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The invasive Eurasian water milfoil
The invasive Eurasian water milfoil

Homeowners on St Lawrence prepare to spend $100,000 fighting invasive plant

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Invasive species have been wreaking havoc across northern New York for decades now. Foreign fish, plants and insects--many carried by freighters plying the St Lawrence River--threaten native species, the environment and the use of waterways and woodlands.

People living on Goose Bay on the St Lawrence, east of the town of Alexandria Bay, are banding together to fight Eurasian water milfoil. The plant's green fronds can fill up lakes and rivers, essentially choking the water and all that lives in or uses it.

Bill Skvarch with the non-profit Goose Bay Reclamation Corporation tells Jonathan Brown this is what's happening in his bay.

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Residents of GooseBay have banded together to fight yet another invasive species, Eurasian water milfoil. According to Bill Skvarch with the non-profit Goose Bay Reclamation Corporation, the milfoil is so pervasive that it routinely occupies the entire north and south ends of the bay and restricts recreational use of the water.

"The bay has always been really popular with people who want to water-ski," said Skvarch. "When it's windy and choppy out on the river you can come into the bay and it's a lot calmer. And now you're skiing through weeds, basically. If you fall down off your water-skis and get back up you're covered with weeds."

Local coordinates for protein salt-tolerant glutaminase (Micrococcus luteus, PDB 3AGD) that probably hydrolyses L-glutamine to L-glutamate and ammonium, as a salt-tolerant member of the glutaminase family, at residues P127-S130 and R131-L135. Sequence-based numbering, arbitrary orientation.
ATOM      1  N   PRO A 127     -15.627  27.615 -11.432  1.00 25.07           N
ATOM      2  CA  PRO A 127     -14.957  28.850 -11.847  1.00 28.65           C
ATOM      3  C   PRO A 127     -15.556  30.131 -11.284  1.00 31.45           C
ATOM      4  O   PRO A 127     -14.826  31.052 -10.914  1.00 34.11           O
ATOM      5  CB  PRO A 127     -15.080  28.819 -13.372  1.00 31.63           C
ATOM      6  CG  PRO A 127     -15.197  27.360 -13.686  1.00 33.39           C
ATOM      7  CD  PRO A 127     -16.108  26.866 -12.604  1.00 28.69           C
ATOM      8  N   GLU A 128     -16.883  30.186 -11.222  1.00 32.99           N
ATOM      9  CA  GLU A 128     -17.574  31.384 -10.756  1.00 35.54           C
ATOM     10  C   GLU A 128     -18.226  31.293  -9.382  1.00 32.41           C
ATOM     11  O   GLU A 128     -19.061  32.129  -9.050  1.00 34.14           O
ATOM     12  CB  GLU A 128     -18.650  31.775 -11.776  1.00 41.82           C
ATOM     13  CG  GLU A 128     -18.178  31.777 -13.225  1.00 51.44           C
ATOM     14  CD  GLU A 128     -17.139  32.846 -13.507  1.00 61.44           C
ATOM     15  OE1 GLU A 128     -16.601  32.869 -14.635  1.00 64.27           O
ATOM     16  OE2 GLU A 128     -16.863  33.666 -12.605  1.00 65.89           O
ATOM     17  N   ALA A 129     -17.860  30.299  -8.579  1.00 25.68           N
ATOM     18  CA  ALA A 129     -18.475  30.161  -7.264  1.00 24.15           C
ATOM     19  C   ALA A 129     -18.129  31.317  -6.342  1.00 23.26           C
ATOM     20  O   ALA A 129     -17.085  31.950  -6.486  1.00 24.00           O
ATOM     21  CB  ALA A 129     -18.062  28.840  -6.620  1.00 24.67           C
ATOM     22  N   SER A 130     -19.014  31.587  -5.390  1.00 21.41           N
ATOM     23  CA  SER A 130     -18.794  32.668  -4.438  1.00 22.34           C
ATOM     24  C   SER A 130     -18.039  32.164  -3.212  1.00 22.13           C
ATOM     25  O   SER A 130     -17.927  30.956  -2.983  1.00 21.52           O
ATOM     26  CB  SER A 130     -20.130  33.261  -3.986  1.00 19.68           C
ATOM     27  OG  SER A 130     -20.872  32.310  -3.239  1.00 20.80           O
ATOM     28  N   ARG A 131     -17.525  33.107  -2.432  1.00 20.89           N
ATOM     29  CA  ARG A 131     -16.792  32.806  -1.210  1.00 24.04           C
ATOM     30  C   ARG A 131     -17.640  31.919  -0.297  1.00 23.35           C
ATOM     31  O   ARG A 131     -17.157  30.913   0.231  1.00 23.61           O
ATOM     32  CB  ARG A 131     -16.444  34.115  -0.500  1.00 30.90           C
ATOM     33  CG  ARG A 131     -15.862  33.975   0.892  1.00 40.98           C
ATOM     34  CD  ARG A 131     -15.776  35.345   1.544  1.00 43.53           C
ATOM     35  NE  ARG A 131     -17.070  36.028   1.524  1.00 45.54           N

As the summer wears on, says Skvarch, the milfoil becomes unmanageable. "By midsummer the people at the north end can't get their boats down to their docks. They just get clogged up in the weeds. And pretty soon no matter how many times you back up and go forward, you can't force your way through the mats of weeds."

On Saturday, June 26th, Goose Bay Reclamation Corporation is holding a meeting to discuss potential ways to rid the area of milfoil. The group is considering three solutions, among them the utilization of a milfoil-killing chemical, the introduction and use of weevils to consume the weed, and a mechanical harvester which operates like a mowing machine underwater. The corporation will introduce the possible solutions to the public and perhaps soon reach a consensus. "Hopefully, says Skvarch, "we'll get enough people from around GooseBay that can decide what combination or what type of method they'd like to see used to try to eliminate the milfoil."

It's unlikely that a decision will be reached on Saturday, says Skvarch. And all the possible solutions are expensive, requiring the organization to raise funds and then clear their actions with the DEC. Luckily the corporation can follow the example of other New York towns in the fight against milfoil: "Several of the methods have been already done in New York state in places like Cazenovia Lake, Saratoga Lake, some lakes up in the Adirondacks where they've been fighting this for more years than we've been at it," Skvarch said.

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